We are, it seems, living in the age of the promissory “improved” body—yet that body is still stuck between the territories of production (politics), reproduction (material expense) and imagination (compulsory normativity).Kuusisto writes that this ideal of a mechanized world that alleviates or "eliminates" disability is not a neutral product of technological innovation - it is the result of particular processes of imagination, wrapped in political concerns (i.e. who plans, who pays, who decides who and what gets to be post-physical?). In other words,
[the post-physical ideal] evokes Bill Clinton’s remark: “If you see a turtle on a fence post you can bet he didn’t get there by accident.”2. Wheelchair Dancer on emergency plans - personal and administrative - for people with disabilities.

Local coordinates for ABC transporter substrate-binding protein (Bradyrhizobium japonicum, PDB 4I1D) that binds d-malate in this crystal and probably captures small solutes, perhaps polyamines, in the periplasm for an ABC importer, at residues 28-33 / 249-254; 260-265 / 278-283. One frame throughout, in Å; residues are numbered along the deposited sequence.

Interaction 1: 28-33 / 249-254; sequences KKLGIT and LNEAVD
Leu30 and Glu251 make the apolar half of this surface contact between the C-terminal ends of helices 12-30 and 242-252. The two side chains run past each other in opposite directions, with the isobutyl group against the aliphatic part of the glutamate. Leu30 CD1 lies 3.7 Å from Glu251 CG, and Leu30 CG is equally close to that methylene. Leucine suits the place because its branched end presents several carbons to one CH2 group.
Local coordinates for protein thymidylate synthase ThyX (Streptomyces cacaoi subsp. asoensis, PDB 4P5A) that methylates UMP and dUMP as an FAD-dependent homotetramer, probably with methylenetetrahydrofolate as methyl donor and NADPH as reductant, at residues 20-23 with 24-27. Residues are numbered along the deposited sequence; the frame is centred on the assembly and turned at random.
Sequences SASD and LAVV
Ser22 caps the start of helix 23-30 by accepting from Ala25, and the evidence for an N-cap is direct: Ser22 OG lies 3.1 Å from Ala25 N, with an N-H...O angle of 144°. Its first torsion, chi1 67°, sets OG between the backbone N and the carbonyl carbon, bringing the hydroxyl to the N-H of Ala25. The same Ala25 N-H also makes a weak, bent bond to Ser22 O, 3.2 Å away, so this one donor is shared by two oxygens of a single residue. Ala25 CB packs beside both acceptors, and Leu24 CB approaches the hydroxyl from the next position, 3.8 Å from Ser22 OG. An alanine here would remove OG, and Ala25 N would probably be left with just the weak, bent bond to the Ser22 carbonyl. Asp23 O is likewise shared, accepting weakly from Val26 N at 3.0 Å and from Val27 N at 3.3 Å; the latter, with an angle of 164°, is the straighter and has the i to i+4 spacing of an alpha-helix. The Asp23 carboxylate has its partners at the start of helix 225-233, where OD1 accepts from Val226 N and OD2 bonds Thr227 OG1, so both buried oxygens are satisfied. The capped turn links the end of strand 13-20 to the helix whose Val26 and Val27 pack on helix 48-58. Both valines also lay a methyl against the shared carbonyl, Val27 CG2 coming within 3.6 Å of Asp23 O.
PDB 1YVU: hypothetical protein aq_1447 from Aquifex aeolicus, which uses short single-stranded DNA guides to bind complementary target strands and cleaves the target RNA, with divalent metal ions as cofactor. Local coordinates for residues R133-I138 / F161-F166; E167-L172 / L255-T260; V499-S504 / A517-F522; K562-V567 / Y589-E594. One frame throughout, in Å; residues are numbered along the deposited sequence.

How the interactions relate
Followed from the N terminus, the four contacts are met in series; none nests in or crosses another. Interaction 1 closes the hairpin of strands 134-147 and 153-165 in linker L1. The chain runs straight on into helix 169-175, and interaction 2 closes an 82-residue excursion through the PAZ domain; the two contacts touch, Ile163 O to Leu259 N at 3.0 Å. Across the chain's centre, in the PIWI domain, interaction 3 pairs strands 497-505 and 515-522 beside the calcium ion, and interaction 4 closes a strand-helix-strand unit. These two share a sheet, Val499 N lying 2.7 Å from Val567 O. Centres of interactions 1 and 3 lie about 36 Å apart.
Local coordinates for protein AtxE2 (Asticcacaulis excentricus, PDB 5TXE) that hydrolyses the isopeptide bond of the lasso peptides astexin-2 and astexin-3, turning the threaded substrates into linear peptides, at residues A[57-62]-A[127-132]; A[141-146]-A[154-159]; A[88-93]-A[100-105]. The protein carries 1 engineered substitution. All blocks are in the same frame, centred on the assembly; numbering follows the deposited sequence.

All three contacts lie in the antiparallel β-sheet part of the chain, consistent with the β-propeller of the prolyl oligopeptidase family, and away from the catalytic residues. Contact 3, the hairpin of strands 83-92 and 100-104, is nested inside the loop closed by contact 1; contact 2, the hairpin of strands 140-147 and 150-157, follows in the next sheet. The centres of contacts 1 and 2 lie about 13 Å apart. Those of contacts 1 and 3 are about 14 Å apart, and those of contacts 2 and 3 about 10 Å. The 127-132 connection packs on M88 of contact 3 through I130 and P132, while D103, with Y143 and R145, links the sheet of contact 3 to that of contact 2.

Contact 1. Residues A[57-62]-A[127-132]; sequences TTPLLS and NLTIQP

Katrina seems to have been a turning point in disaster planning for people with disabilities... Since then, I have seen numerous conference announcements, notices for research reports and lists of paper abstracts talking about disaster planning for people with disabilities. (An unfortunate side effect of all this good work is the now popular phrase "vulnerable populations.")(note: this is an issue that also came to mind for me at the time of the inauguration, when officials suggested people with disabilities stay at home)
3. An interview with Pattie Moore, an industrial design consultant whose 1979 experiment of disguising herself as an elderly woman brought light to accessible design issues (via Core77).
In the 70s, we were told we design for a Caucasian, 40 years old, living on Long Island, with 2.3 kids. We didn’t even really design for women. And if you brought up the idea of designing for people with arthritis, for example, they would say, “We don’t design for those people!”Also related: giant NY Times magazine article about the aging "market."